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13 Biggest Political and Financial Distortions in the World—Here’s What it Means for Investors

Stock-Markets / Financial Markets 2016 Aug 10, 2016 - 01:31 PM GMT

By: John_Mauldin

Stock-Markets

BY JARED DILLIAN

These are strange times.

Here’s a list of the top 13 strange things out there right now:


  1. Numero uno. Interest rates are negative all over the world.
  2. Many Republicans want to reinstate Glass-Steagall, along with the Democrats.
  3. There are housing bubbles all over the world, big ones. And they keep on going.
  4. Japan might do a helicopter drop and cancel its outstanding debt.
  5. US debt is over 100% of GDP, and nobody is campaigning on deficit reduction (except for the Libertarians).
  6. The normally wild-eyed Libertarians are running as sane centrists.
  7. Russia might actually be interfering with US elections.
  8. Terrorism is rampant across the globe, and nobody seems to care.
  9. Great Britain voted to leave the EU.
  10. Scotland may again try and secede from Great Britain.
  11. Stocks are at all-time highs.
  12. Gold is up 30% in a few months, and people are still massively underinvested.
  13. The Federal Reserve is the most hawkish central bank in the world.

Actually, I could have gone and listed another 13. It’s crazytown out there.

A history lesson from the 1920s economic boom

I think a lot about history. Thomas Carlyle, the Scottish philosopher, said, “The happiest hours of mankind are recorded on the blank pages of history.” It’s true.

Remember studying US history in high school? You learned all about Woodrow Wilson and World War I. Then you learned about FDR and World War II, but you skipped over Harding/Coolidge/Hoover in between.

What happened in the 1920s, anyway?

Only the biggest economic boom in the history of the US, coupled with massive technological progress and improvements in standard of living. The best time ever.

You might think people would want to study the conditions that led to that prosperity, so it can be repeated.

So what was it? Why were things so good?

Faced with a huge postwar recession in 1920–1921 (really, a depression), the Harding administration’s response was to do… nothing! Literally nothing.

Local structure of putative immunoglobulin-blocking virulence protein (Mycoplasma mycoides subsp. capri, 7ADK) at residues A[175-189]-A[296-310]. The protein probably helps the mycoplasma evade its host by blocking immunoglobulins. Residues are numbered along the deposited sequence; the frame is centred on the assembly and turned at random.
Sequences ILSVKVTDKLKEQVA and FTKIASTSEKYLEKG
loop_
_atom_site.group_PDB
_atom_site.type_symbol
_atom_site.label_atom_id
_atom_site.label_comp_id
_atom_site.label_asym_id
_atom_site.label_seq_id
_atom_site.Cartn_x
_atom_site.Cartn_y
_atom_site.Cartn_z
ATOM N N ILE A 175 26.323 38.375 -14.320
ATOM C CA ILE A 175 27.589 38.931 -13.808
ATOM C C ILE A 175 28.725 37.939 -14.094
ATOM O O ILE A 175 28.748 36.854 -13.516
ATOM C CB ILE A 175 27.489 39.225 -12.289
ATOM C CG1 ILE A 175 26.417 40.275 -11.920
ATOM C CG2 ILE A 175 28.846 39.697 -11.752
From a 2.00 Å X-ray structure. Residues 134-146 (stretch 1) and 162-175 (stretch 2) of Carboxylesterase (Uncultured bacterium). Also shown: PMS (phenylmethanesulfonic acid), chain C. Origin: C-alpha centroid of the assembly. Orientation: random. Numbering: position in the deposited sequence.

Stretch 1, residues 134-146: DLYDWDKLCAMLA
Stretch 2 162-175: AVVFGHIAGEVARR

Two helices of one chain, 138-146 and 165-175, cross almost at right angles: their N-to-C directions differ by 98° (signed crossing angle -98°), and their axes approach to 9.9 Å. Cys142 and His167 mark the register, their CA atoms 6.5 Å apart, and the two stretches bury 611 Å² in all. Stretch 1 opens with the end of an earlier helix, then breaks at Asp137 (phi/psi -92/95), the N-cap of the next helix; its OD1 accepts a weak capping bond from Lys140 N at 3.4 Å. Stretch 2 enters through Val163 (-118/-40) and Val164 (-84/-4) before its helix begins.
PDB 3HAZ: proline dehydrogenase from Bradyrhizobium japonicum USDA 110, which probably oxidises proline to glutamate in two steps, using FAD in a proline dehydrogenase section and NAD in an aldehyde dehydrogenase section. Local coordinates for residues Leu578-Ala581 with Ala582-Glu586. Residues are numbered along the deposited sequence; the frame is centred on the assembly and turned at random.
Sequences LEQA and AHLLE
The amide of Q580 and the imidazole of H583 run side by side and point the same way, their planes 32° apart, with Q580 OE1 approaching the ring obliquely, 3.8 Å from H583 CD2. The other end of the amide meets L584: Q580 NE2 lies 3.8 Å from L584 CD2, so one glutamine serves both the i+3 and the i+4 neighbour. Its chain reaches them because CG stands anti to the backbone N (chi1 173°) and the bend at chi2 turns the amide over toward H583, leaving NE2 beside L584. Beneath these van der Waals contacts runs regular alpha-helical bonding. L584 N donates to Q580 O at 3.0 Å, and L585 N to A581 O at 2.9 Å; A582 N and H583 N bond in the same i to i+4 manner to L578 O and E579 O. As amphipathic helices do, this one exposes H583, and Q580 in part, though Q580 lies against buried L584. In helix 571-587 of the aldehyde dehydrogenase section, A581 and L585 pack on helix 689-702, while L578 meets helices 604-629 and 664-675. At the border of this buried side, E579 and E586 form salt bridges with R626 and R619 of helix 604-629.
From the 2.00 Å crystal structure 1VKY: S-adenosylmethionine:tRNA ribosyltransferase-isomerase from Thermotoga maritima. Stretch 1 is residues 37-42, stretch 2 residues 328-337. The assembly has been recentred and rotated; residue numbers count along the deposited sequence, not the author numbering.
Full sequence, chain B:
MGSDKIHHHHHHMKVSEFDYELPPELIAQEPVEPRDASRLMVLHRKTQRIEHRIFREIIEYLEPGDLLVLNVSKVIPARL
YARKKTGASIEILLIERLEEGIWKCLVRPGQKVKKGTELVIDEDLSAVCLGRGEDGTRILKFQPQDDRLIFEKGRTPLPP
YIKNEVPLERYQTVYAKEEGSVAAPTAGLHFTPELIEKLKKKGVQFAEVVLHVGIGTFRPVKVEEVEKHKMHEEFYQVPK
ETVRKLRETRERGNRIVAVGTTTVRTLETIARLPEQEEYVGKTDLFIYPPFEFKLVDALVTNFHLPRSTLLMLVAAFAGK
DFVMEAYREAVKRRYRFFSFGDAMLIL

And so—it was the fastest and sharpest recovery in modern history. I forget the exact statistics, but unemployment dropped from 11-something % to 2-something % in a matter of a few years.  And yet Wilson and FDR are considered to be the “great” presidents.

The happiest hours of mankind are recorded on the blank pages of history.

The pages of history are not very blank right now. We live in interesting times.

Thanks to government intervention, nothing is at fair value

I think the first step is to acknowledge that these are not normal financial conditions. Far from it.

Normal financial conditions are when:

  1.  Interest rates are at 6%.
  2.  You can reasonably save for the future in a bank account.
  3.  Stocks are neither rich nor cheap.
  4.  Bonds aren’t trading at 160 or 180 or 200 cents on the dollar.
  5.  And dozens, if not hundreds, of startup companies aren’t valued at more than a billion dollars.
  6.  None of this is normal.

The reason it isn’t normal is because this—all of this—is the result of the accumulation of every government intervention in the last 30 years. That is the reason why we are here today.

Professional investors complain about this all the time, about the distortions, that they can’t do their job of finding undervalued assets and waiting for them to return to fair value. Nothing is at fair value.

What few of these professional investors have realized is that you have to adapt or lose assets and shut down your fund. If everything is distorted, you have to front-run the distortions.

Unpleasant, but that is the reality of the situation.

Business has been good for me. I will admit it: I have no particular edge when it comes to security valuation. But I am excellent at trading ahead of government stupidity.

Policymakers are easier to predict than corporate earnings, at least for me. If we went back to the ‘50s or the ‘80s or the early ‘90s, when things made sense, I would have a very tough time of it.

Sad, but true: you can’t have an opinion on stock X or bond Y without having an opinion on what the government is going to do that will affect stock X or bond Y.

Nobody was surprised by what happened to the coal industry—Obama said what he was going to do, then did it. But it’s probably the best example of how, in certain instances, the government has 100% control over the outcome. It didn’t matter how compelling the valuation case was, how cheap the assets got. It was a zero.

Both Clinton and Trump represent more government intervention

Every year around this time, the sell-side firms’ research departments will go and make a list of what stocks will win and what stocks will lose depending on who gets elected.

Speaking of coal, if Trump gets elected, for sure, coal will rip. I’d say that the Democrats would be bad for financials, but financials are going to get hammered no matter who gets elected (note: it might already be priced in).

I don’t pay a lot of attention to these election plays—a bit too much like roulette. But the bigger idea here is that both major candidates represent bigger government, more intervention, and even bigger distortions.

In other words, more opportunities for you and me. I wish that weren’t true, but that is the world that we live in.

The whole notion of the CFA makes me laugh. Forget security analysis, all you need is a newspaper, or its electronic equivalent.

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John Mauldin Archive

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